Another prominent emotion that typically rears its head when dealing with osteoporosis is depression. I believe that, as women, we tend to expect so much of ourselves, and we can easily get discouraged or frustrated. The best tools you have in your mental arsenal are optimism and positive thoughts. Just remember that at the end of each day, you are still alive, and that is an accomplishment continually worth celebrating! In fact, my grandma recently indicated that if she could participate in the Olympics now, she would do just as well as, if not better than, those other athletes! How is that for eternal optimism? It is those strong and dominant thoughts in her mind that keep her motivated and driven to awaken each day and to remain the conqueror of her disease, not its victim.

Anger and frustration are prevalent feelings, as well. Women with osteoporosis may feel bitterness towards themselves for not having taken better care of their bodies or for not having their bone density checked earlier. Now is not the time to focus on the “what ifs” in life. Put your efforts towards living a healthy lifestyle and thinking positive thoughts. It is amazing what those two things alone will do, not only for your state of mind, but for your overall physical health, as well.

Of course, osteoporosis also takes its toll on one’s physical appearance. Just ask Grandma. Over the last decade, she has shrunk by over four inches. Not one to let it get her down, however, she just confidently notes, “Now I can ride those kiddie rides at the amusement park!”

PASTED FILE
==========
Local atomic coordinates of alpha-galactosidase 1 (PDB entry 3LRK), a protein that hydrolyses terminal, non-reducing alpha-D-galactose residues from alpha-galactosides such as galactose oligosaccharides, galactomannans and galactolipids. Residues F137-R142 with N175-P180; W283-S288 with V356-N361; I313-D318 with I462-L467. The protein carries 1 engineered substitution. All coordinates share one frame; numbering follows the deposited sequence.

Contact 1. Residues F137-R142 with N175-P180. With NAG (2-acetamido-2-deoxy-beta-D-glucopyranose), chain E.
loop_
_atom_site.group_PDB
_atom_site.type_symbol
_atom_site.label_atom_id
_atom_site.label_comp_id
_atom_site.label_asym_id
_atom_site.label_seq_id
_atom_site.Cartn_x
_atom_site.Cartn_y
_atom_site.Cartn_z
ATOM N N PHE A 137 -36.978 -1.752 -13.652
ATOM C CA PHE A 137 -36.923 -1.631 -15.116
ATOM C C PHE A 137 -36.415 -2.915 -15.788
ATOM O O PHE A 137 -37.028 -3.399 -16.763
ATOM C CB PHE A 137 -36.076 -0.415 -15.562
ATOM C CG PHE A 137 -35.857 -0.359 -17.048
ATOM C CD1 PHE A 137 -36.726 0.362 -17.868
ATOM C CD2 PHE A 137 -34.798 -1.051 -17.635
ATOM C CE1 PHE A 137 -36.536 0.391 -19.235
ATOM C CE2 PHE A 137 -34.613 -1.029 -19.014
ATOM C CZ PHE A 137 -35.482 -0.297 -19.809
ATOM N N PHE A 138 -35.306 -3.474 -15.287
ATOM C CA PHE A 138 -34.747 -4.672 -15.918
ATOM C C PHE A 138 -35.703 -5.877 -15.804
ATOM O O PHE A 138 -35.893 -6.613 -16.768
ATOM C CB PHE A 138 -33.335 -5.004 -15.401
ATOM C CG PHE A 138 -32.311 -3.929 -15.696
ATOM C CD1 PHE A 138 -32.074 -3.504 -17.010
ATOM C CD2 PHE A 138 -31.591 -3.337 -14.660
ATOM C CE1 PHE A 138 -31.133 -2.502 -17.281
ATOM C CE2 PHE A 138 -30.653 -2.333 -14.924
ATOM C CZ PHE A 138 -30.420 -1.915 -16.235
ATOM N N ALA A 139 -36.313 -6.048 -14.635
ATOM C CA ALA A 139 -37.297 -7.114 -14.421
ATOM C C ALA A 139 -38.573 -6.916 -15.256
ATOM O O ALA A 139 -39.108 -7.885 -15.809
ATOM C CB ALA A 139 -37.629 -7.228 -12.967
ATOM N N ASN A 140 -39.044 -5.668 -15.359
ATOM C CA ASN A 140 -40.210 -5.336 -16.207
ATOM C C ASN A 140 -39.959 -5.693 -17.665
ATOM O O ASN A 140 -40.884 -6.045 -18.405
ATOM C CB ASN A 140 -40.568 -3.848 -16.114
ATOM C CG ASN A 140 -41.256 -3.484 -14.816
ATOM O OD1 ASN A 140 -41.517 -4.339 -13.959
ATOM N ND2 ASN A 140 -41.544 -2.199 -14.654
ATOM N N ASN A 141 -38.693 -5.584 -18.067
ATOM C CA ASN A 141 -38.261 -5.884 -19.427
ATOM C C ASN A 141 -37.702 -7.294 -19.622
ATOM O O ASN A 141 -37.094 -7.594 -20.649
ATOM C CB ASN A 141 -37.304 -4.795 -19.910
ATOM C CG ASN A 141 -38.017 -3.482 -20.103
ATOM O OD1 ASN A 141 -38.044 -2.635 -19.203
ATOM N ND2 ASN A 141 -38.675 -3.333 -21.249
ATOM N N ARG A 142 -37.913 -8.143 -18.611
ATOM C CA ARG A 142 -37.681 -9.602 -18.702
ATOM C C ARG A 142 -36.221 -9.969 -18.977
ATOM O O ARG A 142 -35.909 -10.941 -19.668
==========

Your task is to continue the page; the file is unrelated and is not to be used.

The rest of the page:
The important thing to remember is that you are still a beautiful person, inside and out. If you are like most women I know, you are probably way harder one yourself than anyone else is. You may look in the mirror and see the imperfections without realizing the beauty those around you see.

(Information for this article was found at http://www.articlesbase.com/womens-health-articles/the-emotional-effects-of-osteoporosis-944690.html)

Add a Comment1 Comments

Hi Ann,
Thank you for your article. So true! Most women and doctors don't realize that two of the major contributors to osteoporosis in women (along with Vitamin D deficiency) are estrogen and progesterone deficiencies that start during perimenopause/menopause and continue during postmenopause.
Estrogen and progesterone deficiencies also lead to depression, anxiety, insomnia, vaginal dryness, painful intercourse, heart palpitations, urinary incontinence, and/or hot flashes in many women. The best treatment is always prevention, so I recommend using bioidentical hormone replacement therapy as soon as a problem is detected. That means women should be regularly checking their hormone levels with a doctor who knows how to interpret the results.
Estrogen, as opposed to osteoporosis medications, preserves the intervertebral discs in the spine and so can also help women maintain their height. Click on link below for reference:

February 22, 2011 - 5:28pm
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We value and respect our HERWriters' experiences, but everyone is different. Many of our writers are speaking from personal experience, and what's worked for them may not work for you. Their articles are not a substitute for medical advice, although we hope you can gain knowledge from their insight.